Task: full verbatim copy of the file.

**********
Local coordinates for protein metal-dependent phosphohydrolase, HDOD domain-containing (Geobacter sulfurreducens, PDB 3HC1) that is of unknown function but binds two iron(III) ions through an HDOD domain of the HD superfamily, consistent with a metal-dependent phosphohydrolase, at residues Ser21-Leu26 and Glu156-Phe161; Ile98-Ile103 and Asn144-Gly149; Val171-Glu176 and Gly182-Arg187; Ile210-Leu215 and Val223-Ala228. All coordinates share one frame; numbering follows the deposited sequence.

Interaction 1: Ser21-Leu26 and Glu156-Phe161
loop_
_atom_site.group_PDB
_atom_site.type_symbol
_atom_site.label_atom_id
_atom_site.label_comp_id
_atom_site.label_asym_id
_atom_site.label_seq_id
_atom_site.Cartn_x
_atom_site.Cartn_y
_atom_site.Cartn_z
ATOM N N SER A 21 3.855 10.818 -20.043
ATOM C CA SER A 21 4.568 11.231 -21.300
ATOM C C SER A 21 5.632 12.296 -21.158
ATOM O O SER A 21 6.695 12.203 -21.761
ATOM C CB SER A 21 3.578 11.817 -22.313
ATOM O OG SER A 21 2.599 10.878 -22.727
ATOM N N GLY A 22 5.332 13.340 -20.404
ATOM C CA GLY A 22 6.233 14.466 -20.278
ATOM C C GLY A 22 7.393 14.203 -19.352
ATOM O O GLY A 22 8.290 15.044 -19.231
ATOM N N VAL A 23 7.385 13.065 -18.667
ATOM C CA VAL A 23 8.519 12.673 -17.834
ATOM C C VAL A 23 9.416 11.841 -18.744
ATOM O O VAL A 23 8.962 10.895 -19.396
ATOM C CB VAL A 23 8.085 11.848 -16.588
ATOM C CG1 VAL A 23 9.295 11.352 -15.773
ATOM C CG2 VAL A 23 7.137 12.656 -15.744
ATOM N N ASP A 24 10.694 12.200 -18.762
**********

Local coordinates for protein metal-dependent phosphohydrolase, HDOD domain-containing (Geobacter sulfurreducens, PDB 3HC1) that is of unknown function but binds two iron(III) ions through an HDOD domain of the HD superfamily, consistent with a metal-dependent phosphohydrolase, at residues Ser21-Leu26 and Glu156-Phe161; Ile98-Ile103 and Asn144-Gly149; Val171-Glu176 and Gly182-Arg187; Ile210-Leu215 and Val223-Ala228. All coordinates share one frame; numbering follows the deposited sequence.

Interaction 1: Ser21-Leu26 and Glu156-Phe161
loop_
_atom_site.group_PDB
_atom_site.type_symbol
_atom_site.label_atom_id
_atom_site.label_comp_id
_atom_site.label_asym_id
_atom_site.label_seq_id
_atom_site.Cartn_x
_atom_site.Cartn_y
_atom_site.Cartn_z
ATOM N N SER A 21 3.855 10.818 -20.043
ATOM C CA SER A 21 4.568 11.231 -21.300
ATOM C C SER A 21 5.632 12.296 -21.158
ATOM O O SER A 21 6.695 12.203 -21.761
ATOM C CB SER A 21 3.578 11.817 -22.313
ATOM O OG SER A 21 2.599 10.878 -22.727
ATOM N N GLY A 22 5.332 13.340 -20.404
ATOM C CA GLY A 22 6.233 14.466 -20.278
ATOM C C GLY A 22 7.393 14.203 -19.352
ATOM O O GLY A 22 8.290 15.044 -19.231
ATOM N N VAL A 23 7.385 13.065 -18.667
ATOM C CA VAL A 23 8.519 12.673 -17.834
ATOM C C VAL A 23 9.416 11.841 -18.744
ATOM O O VAL A 23 8.962 10.895 -19.396
ATOM C CB VAL A 23 8.085 11.848 -16.588
ATOM C CG1 VAL A 23 9.295 11.352 -15.773
ATOM C CG2 VAL A 23 7.137 12.656 -15.744
ATOM N N ASP A 24 10.694 12.200 -18.762